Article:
At least one-third of all non–small-cell lung cancer patients present with metastatic disease, and the vast majority of patients will develop metastases during their course. The prognosis for patients with metastatic disease is dismal, with median survivals of about 4 months and 1-year survival rates below 15% when best supportive care (including radiotherapy but excluding chemotherapy) is the only therapy.[2]

Randomized trials and meta-analyses of these trials showed that cisplatin-based chemotherapy significantly improves survival in these patients, although the improvements are modest.[2] The median survival is improved by an average of 10 weeks and the 1-year survival rate is increased by 10%.[2] Although there has been limited study of this issue, available data suggest that cisplatin-based therapy also improves quality of life as assessed by patients, despite the drug’s toxicity.[3]

These data were derived primarily from studies restricted to patients with good performance status. Since response rates are lower and toxicity rates are higher in patients with poor performance status, the role of chemotherapy in poor performance status is unproven.

During the 1990s at least five new chemotherapeutic agents were tested in 100 or more advanced-stage non–small-cell lung cancer patients and were shown to produce responses in more than 20% of those patients.[4] Results from these studies are summarized in Table 1 where they are compared to results with cisplatin alone.[5]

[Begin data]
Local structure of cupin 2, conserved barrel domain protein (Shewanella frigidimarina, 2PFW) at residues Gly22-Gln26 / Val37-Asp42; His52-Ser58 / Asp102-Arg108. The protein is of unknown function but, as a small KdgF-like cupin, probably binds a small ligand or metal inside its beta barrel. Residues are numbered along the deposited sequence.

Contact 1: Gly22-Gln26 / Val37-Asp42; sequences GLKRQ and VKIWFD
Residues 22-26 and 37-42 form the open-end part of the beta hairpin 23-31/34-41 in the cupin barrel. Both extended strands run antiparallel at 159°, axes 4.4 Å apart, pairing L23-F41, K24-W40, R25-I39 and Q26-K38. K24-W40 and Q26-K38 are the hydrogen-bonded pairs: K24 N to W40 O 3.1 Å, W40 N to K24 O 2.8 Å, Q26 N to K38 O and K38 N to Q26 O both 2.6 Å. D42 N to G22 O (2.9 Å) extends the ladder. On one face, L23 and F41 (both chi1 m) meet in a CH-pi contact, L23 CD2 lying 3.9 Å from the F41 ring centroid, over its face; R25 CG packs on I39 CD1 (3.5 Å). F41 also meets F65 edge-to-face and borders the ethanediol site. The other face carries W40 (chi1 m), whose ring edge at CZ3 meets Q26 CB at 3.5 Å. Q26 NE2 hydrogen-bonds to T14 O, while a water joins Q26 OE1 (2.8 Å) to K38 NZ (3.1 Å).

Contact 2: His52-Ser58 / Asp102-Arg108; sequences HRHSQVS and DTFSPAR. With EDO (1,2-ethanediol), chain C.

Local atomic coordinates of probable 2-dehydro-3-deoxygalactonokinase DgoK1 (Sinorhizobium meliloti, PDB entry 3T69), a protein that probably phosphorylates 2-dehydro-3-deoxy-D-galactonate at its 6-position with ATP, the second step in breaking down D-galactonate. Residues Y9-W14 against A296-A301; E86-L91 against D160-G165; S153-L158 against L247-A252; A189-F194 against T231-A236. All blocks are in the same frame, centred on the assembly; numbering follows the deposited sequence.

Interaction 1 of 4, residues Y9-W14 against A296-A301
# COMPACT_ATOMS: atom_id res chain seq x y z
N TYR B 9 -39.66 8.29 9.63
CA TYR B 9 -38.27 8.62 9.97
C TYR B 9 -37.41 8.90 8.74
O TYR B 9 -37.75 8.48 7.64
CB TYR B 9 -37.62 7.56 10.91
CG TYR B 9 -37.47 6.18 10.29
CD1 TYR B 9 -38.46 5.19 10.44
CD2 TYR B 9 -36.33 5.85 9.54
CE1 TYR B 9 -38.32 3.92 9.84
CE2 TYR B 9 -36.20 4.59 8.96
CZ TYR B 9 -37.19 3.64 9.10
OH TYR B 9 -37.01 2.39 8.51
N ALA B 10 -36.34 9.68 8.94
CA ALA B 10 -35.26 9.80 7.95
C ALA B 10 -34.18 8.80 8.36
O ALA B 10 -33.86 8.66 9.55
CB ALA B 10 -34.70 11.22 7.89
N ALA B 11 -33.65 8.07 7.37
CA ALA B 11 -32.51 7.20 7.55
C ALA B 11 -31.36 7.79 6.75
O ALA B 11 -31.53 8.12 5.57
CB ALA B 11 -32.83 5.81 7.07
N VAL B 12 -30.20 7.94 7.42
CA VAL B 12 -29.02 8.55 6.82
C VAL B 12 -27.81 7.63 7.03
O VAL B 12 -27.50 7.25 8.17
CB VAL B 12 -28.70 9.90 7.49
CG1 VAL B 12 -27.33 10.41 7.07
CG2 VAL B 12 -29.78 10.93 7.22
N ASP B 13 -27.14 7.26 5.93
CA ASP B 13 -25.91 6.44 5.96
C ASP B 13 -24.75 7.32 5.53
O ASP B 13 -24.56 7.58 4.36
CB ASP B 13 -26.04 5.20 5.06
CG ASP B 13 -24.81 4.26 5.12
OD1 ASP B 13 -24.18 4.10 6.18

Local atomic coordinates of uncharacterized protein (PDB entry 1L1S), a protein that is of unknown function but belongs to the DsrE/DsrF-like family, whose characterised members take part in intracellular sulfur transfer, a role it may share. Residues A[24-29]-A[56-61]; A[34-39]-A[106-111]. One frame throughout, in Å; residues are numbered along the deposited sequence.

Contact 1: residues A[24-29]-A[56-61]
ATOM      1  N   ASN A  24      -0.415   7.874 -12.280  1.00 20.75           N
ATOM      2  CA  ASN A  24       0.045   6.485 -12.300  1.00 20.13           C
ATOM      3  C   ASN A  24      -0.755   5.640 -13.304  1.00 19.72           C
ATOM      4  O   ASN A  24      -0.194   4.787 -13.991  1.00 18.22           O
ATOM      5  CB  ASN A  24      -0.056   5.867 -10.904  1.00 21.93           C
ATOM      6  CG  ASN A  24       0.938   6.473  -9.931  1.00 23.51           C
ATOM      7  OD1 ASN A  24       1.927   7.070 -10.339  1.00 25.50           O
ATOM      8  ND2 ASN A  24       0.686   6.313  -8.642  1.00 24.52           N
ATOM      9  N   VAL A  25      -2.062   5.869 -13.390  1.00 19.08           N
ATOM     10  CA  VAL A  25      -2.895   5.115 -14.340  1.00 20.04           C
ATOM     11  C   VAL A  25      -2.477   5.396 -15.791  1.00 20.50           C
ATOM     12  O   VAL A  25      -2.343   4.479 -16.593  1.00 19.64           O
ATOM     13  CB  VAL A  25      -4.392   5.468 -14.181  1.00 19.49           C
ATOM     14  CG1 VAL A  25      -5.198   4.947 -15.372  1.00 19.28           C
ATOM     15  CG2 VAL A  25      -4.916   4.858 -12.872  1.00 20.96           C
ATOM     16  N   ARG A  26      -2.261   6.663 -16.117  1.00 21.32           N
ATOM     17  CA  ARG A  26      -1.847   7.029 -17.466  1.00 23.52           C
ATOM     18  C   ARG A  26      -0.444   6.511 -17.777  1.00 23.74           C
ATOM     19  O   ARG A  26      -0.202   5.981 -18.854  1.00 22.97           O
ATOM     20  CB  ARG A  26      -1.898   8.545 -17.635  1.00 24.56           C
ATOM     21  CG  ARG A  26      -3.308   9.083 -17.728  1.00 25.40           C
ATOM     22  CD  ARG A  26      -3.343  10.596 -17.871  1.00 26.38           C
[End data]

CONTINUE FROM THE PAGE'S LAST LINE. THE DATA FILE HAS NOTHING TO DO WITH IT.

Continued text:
The survival results from these studies were as striking as the response-rate results. The average median survivals in these studies ranged from 33 weeks to 41 weeks, and the 1-year survival rates ranged from 24% to 52%. These results can be contrasted with a median survival of 4 months and 1-year survival rates of 10% to 15% with best supportive care.

Randomized trials are necessary to confirm results from phase II studies. Results from randomized studies comparing new single agents to other therapies are summarized in Table 2.[6-10] The original Eastern Cooperative Oncology Group (ECOG) study of paclitaxel (Taxol) showed that it was superior to both merbarone and piroxantrone with respect to both response and survival.[6] Vinorelbine (Navelbine) was compared to fluorouracil

(5-FU)/leucovorin and was shown to be superior with respect to response, time to progression, and survival.[7] Single-agent vinorelbine was also compared to the combination of vinorelbine plus cisplatin.[8] As shown in Table 2, the combination proved superior to single-agent vinorelbine with respect to both response and survival.

Single-agent gemcitabine (Gemzar) was compared to a standard two-drug combination consisting of etoposide plus cisplatin in two randomized trials.[9-10] In both studies, gemcitabine produced response rates and survival that were equivalent to the standard two-drug combination, but gemcitabine produced significantly less toxicity (Table 2).

The activity of these new chemotherapeutic agents led to phase II studies in which they were combined with cisplatin. The results of these phase II studies are summarized in Table 3.[3] Each combination produced response rates exceeding 35%, whereas single-agent response rates were always less than 26%. A comparison of Table 1 and Table 3 shows less striking differences with respect to median survival and 1-year survival rates although the combination results were always superior.